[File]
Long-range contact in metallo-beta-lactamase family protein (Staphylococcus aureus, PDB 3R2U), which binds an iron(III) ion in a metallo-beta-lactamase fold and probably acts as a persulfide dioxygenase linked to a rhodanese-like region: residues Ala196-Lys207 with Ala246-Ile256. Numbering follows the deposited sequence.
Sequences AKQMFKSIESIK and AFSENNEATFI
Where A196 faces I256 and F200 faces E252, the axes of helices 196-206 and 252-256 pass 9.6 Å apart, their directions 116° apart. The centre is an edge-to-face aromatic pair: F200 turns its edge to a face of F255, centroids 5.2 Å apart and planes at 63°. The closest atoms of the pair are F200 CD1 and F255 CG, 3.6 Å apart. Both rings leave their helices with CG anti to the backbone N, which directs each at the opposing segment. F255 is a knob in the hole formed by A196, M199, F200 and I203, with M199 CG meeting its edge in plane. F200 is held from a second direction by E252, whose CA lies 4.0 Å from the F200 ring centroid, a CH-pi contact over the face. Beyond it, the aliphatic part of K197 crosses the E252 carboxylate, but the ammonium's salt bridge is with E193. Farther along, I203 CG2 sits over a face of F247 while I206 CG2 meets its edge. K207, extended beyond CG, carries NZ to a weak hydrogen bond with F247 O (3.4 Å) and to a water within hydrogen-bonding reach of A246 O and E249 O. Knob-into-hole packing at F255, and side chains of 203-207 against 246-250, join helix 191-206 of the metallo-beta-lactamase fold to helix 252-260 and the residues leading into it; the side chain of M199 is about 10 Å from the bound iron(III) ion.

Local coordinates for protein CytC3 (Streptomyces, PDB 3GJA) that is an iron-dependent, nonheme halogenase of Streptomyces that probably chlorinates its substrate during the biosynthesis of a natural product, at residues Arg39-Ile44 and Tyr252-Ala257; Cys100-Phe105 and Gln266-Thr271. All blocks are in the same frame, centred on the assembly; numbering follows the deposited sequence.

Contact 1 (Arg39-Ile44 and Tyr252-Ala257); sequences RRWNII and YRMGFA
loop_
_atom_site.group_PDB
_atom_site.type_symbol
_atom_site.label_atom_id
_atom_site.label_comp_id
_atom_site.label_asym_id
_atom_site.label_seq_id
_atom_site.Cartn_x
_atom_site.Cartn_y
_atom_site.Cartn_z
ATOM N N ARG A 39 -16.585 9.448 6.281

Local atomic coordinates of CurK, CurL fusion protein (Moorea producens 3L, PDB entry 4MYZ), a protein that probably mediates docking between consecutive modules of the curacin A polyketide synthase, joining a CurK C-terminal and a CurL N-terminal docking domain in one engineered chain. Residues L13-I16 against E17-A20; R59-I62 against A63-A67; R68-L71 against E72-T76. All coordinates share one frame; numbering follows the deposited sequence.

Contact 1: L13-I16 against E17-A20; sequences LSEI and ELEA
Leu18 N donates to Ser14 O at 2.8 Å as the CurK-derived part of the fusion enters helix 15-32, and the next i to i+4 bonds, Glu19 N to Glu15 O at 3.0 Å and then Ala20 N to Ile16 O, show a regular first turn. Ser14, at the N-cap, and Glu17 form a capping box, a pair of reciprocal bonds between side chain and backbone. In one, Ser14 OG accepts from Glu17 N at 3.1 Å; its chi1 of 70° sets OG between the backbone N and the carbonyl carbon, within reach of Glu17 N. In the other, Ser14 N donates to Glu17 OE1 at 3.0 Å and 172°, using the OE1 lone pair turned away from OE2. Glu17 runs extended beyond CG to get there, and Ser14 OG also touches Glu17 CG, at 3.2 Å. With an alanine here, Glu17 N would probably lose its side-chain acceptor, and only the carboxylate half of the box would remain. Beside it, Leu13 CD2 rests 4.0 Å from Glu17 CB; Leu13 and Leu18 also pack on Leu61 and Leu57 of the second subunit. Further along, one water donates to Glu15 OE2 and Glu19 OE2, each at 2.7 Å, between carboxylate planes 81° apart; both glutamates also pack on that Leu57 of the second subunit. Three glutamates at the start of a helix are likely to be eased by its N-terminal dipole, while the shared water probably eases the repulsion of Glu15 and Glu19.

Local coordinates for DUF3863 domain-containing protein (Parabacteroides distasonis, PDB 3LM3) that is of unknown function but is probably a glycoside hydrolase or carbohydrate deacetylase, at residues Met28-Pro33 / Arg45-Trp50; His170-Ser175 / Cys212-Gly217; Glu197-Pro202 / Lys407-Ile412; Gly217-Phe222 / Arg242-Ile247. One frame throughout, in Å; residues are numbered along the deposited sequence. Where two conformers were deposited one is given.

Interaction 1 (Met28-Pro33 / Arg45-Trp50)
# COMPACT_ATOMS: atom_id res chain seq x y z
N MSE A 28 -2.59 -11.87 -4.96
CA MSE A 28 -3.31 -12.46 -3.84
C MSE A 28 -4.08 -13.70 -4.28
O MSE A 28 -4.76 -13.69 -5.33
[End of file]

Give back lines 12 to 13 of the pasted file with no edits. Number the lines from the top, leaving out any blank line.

_atom_site.label_seq_id
_atom_site.Cartn_x